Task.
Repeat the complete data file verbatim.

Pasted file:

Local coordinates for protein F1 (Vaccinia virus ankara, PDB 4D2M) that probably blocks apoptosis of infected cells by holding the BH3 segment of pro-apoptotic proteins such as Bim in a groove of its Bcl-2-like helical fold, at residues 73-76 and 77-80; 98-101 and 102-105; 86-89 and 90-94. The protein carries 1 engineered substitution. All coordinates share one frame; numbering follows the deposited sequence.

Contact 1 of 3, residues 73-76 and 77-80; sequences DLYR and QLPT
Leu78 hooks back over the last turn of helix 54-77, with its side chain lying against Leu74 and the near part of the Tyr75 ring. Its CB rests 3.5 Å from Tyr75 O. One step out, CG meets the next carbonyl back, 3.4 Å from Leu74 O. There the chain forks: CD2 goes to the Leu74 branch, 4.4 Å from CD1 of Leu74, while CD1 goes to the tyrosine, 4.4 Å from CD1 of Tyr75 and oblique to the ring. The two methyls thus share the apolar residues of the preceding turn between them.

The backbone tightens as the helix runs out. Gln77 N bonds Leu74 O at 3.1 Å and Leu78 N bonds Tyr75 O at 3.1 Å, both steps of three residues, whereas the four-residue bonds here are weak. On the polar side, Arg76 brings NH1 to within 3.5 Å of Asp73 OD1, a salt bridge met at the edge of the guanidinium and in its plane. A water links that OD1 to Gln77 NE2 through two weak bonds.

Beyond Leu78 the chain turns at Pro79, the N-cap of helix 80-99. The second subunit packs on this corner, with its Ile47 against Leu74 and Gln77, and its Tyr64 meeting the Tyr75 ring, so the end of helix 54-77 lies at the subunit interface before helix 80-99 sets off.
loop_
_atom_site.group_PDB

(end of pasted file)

Local coordinates for protein F1 (Vaccinia virus ankara, PDB 4D2M) that probably blocks apoptosis of infected cells by holding the BH3 segment of pro-apoptotic proteins such as Bim in a groove of its Bcl-2-like helical fold, at residues 73-76 and 77-80; 98-101 and 102-105; 86-89 and 90-94. The protein carries 1 engineered substitution. All coordinates share one frame; numbering follows the deposited sequence.

Contact 1 of 3, residues 73-76 and 77-80; sequences DLYR and QLPT
Leu78 hooks back over the last turn of helix 54-77, with its side chain lying against Leu74 and the near part of the Tyr75 ring. Its CB rests 3.5 Å from Tyr75 O. One step out, CG meets the next carbonyl back, 3.4 Å from Leu74 O. There the chain forks: CD2 goes to the Leu74 branch, 4.4 Å from CD1 of Leu74, while CD1 goes to the tyrosine, 4.4 Å from CD1 of Tyr75 and oblique to the ring. The two methyls thus share the apolar residues of the preceding turn between them.

The backbone tightens as the helix runs out. Gln77 N bonds Leu74 O at 3.1 Å and Leu78 N bonds Tyr75 O at 3.1 Å, both steps of three residues, whereas the four-residue bonds here are weak. On the polar side, Arg76 brings NH1 to within 3.5 Å of Asp73 OD1, a salt bridge met at the edge of the guanidinium and in its plane. A water links that OD1 to Gln77 NE2 through two weak bonds.

Beyond Leu78 the chain turns at Pro79, the N-cap of helix 80-99. The second subunit packs on this corner, with its Ile47 against Leu74 and Gln77, and its Tyr64 meeting the Tyr75 ring, so the end of helix 54-77 lies at the subunit interface before helix 80-99 sets off.
loop_
_atom_site.group_PDB